The Utah Regional FIRST Robotics Competition (FRC), held March 10 and 11, at the Maverik Center, recognized University of Utah mechanical engineering associate professor Sanford Meek as the 2017 Volunteer of the Year. Since the inception of bringing FRC to Utah, Meek has been a supporting decision maker and doer on the Utah Regional Planning Committee, and at each Utah regional competition.

Robots built by 48 high school teams, mostly from Utah, but from as far away as California and Alberta, Canada, competed in the 2017 annual Utah Regional FIRST Robotics Competition, co-sponsored by the University of Utah’s College of Engineering.

Volunteers make up 99% of the FIRST workforce and are often thought to be the “heart” of FIRST programs.  Each regional competition requires more than 100 volunteers, most of whom put in three or four 12-hour days. Members of the Planning Committee, such as Meek, meet year round. Dr. Meek’s research on biocentric robotics helped inspire the original grant that led to the Utah Regional. For over ten years he has provided imagery, vision, and wisdom, before, during, and after each event. During the event, he is on site from the beginning taping the pits, building the field, taking videos and photos, offering direction, and even staying to the very end to disassemble the field.

“In his professional community, Dr. Meek is known for his research in prosthetics control as someone that helps amputees grasp delicately,” says event chair, Dr. Mark Minor. “He is also known as someone that understands what makes quadrupeds trot along effortlessly. Considering his generous contributions, the Utah Regional FRC recognized him as someone that helps Utah bound gracefully forward.”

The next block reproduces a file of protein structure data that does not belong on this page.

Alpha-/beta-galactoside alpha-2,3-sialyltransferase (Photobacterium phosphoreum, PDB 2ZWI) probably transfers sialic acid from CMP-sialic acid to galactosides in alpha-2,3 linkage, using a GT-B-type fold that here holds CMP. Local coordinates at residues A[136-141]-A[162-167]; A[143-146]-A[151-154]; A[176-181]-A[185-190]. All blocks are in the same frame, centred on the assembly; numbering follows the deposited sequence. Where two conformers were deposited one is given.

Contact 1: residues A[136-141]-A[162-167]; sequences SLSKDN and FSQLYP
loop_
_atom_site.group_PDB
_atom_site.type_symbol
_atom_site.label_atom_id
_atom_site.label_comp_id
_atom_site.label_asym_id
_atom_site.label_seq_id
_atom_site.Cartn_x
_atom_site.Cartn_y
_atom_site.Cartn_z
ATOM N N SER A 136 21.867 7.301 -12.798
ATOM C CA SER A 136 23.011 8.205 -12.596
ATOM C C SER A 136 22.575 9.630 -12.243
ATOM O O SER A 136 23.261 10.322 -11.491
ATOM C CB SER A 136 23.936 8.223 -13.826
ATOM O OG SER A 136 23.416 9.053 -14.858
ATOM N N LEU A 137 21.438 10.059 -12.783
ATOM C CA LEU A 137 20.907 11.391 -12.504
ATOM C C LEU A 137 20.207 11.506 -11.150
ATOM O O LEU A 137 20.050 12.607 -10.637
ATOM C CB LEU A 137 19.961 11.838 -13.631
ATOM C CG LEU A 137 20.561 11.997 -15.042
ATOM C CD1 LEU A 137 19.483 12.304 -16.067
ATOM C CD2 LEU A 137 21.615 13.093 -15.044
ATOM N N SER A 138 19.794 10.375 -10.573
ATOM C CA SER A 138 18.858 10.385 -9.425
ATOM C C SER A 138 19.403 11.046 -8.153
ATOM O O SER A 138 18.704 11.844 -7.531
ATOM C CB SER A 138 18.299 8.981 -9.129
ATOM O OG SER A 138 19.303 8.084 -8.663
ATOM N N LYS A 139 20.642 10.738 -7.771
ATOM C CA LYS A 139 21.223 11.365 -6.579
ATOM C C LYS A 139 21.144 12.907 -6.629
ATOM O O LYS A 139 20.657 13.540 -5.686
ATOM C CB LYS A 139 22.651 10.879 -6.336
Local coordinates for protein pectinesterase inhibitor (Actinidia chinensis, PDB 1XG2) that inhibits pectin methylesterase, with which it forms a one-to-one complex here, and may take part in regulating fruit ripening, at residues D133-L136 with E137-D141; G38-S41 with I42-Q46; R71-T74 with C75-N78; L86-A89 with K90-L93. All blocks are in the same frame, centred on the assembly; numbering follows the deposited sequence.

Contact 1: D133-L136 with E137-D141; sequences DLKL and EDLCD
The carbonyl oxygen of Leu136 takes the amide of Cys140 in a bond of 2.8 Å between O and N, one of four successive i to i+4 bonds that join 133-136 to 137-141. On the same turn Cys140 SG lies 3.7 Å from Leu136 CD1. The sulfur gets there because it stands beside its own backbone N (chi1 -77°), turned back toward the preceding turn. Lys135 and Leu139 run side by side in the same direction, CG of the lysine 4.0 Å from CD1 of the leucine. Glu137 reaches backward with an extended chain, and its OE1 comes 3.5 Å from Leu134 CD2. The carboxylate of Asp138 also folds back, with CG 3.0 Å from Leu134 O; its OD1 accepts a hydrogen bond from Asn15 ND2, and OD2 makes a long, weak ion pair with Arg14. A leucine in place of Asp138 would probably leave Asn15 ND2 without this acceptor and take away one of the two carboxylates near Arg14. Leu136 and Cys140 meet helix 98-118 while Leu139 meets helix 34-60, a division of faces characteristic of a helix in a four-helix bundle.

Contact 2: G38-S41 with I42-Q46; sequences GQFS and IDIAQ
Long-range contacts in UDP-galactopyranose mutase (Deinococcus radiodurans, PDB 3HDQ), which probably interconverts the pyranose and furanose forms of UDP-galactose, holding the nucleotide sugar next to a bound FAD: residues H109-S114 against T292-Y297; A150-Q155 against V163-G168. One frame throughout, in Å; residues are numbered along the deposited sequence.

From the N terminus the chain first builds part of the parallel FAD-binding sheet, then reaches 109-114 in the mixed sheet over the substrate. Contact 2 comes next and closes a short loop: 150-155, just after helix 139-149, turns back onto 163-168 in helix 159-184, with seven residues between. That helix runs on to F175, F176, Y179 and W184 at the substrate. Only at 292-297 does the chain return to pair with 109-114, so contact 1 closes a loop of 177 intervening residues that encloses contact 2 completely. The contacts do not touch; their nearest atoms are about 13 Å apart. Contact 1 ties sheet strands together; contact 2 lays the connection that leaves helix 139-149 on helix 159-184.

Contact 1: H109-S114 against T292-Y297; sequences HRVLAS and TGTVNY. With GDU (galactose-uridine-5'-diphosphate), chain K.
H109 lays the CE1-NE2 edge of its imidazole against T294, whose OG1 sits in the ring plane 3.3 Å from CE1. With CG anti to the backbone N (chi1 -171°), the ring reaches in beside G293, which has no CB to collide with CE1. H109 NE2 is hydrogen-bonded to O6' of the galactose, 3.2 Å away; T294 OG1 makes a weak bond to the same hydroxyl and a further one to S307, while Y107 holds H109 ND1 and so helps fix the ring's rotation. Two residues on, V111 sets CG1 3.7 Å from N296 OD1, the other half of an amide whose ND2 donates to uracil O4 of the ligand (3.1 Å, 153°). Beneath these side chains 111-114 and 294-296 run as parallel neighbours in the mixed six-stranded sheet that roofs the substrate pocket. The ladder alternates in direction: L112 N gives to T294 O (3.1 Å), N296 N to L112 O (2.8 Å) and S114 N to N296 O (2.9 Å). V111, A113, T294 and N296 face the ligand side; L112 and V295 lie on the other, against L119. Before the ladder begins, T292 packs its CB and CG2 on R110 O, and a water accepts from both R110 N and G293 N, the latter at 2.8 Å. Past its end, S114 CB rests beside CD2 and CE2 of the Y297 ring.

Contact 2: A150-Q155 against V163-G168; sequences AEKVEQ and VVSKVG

FIRST, a not-for-profit 501c(3), was founded in 1989 in New Hampshire by Dean Kamen in order to “. . . inspire young people’s interest and participation in science and technology.” The “public charity designs accessible, innovative programs that motivate young people to pursue education and career opportunities in science, technology, engineering and math, while building self-confidence, knowledge, and life skills.” FIRST Robotics Competition (FRC) for youth in 9th – 12th grades was the first program the fledging organization created.  Since then, FIRST has designed three additional levels creating a suite of programs for children, beginning with FIRST Lego League Junior (K-3rd grade), FIRST Lego League (4th – 9th grade), FIRST Tech Challenge (7th – 12th grade) and culminating in FIRST Robotics Competition, (9th – 12th grades).

Recognizing the importance of science, technology, engineering and mathematics (STEM) education, parents, educators, industry, and government are providing access to FIRST programs across the country for youth of all ages.  FIRST is now in all 50 states and over 80 countries. Utah is one of the most recent, with early adopter FRC teams competing in the early 2000s from Blanding, Salt Lake City, Logan and Woods Cross.